I will not take issue with Rands observation that SEO involves a lot of tactics that are specifically for the engines nor do I embrace the Google party line that says “make content for users, not for engines”. SEO is a multi-faceted discipline and I completely concur that these factors cannot be ignored. On the other hand, any SEO who does not focus on designing sites for users is doing a huge disservice to themselves and their clients.

Conversion takes place at the intersection of search intent, content and user experience. More and more, on-site SEO occurs at the same intersection.

Updated: Rand posted an update on his site as well as a comment here reflecting that he was misunderstood. He was trying to say that it is a mistake to ignore SEO for the engines and ONLY focus on users. It is impossible to argue with that. Given that, I have toned down my remarks some and I hope we can agree that user centric design is essential for SEO…it just isn’t enough.

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    { 1 comment… read it below or add one }

    randfish September 30, 2009 at 11:26 am

    Jonah – I think you really misread the intent and focus of the post. It was not “don’t design for users” or “don’t focus on users” at all – that would be terrible advice. Note my update to the post:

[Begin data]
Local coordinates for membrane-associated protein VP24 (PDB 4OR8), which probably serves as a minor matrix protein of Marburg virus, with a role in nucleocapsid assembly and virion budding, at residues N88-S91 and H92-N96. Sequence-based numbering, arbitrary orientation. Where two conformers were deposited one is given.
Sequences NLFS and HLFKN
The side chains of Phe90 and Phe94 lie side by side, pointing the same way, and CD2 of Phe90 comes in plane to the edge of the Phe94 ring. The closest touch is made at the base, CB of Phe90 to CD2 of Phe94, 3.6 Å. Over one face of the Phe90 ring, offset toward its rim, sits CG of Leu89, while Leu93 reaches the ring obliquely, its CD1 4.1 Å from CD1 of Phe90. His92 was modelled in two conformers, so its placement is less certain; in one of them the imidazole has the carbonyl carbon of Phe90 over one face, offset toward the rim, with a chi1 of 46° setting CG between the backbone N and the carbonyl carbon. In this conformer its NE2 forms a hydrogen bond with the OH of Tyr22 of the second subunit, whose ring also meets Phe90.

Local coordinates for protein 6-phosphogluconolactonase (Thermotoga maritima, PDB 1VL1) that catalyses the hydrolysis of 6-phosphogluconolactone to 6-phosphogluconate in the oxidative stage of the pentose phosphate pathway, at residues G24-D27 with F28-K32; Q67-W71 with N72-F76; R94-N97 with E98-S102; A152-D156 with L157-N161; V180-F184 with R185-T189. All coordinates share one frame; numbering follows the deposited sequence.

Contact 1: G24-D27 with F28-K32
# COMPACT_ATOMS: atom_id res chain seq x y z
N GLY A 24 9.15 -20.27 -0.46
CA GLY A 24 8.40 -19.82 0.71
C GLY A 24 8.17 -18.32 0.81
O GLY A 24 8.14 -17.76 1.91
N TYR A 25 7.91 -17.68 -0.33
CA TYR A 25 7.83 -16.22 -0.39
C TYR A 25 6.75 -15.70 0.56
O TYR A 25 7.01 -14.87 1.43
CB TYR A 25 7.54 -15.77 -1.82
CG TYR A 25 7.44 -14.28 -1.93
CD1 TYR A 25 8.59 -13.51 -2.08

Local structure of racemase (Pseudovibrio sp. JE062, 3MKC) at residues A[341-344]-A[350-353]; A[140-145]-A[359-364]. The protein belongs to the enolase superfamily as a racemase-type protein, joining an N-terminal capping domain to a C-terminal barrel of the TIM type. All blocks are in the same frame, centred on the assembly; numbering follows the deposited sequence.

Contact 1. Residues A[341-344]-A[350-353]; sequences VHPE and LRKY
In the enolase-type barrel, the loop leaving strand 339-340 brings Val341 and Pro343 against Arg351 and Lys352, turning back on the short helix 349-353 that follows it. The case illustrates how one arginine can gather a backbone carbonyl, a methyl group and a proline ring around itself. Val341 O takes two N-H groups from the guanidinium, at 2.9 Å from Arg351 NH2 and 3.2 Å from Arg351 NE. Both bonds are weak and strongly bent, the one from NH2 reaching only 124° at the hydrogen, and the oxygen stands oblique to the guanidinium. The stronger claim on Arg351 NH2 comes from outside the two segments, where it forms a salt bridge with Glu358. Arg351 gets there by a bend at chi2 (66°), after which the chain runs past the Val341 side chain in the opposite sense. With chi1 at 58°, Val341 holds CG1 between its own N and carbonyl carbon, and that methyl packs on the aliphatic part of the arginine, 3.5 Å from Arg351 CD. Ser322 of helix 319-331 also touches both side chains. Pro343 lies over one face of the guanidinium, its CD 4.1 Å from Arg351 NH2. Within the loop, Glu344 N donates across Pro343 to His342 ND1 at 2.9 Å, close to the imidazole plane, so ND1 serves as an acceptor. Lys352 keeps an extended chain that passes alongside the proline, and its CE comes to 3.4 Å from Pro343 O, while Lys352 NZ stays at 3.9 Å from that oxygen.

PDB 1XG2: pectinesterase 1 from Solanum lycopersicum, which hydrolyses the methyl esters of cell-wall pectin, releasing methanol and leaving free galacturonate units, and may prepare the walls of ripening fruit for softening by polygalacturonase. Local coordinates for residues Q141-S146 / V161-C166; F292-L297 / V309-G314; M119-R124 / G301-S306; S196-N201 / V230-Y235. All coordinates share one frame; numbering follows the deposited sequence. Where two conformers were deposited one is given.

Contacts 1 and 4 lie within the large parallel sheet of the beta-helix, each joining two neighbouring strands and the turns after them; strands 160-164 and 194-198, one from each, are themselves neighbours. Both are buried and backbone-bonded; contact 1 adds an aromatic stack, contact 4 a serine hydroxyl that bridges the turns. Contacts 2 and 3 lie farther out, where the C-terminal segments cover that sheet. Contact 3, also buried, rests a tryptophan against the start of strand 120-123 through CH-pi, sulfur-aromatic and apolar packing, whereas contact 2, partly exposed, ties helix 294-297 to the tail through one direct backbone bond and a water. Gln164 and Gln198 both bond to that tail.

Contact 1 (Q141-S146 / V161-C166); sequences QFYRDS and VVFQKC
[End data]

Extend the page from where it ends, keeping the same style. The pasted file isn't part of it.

“A lot of folks in the comments are under the impression that I’m recommending against building for users – nothing could be further from the truth. Websites are made for people, and users should absolutely be the focus of your efforts. My argument in this post centers specifically around the practice of search engine optimization and the idea that tactics which are engine-focused (like XML sitemaps, anchor text, link architecture, webmaster tools usage, etc.) can be ignored because they’re not “for the user.” The charts and points above are intended to illustrate that if you only focus on “user-targeted SEO” you’re missing a huge chunk of the potential SEO opportunity pie.”

    I think we’re on exactly the same page – your points at the end of your post -

    SEO involves a lot of tactics that are specifically for the engines nor do I embrace the Google party line that says “make content for users, not for engines”. SEO is a multi-faceted discipline and I completely concur that these factors cannot be ignored.

    - are exactly what I was trying to say with the blog. I’m sorry if that wasn’t clearer.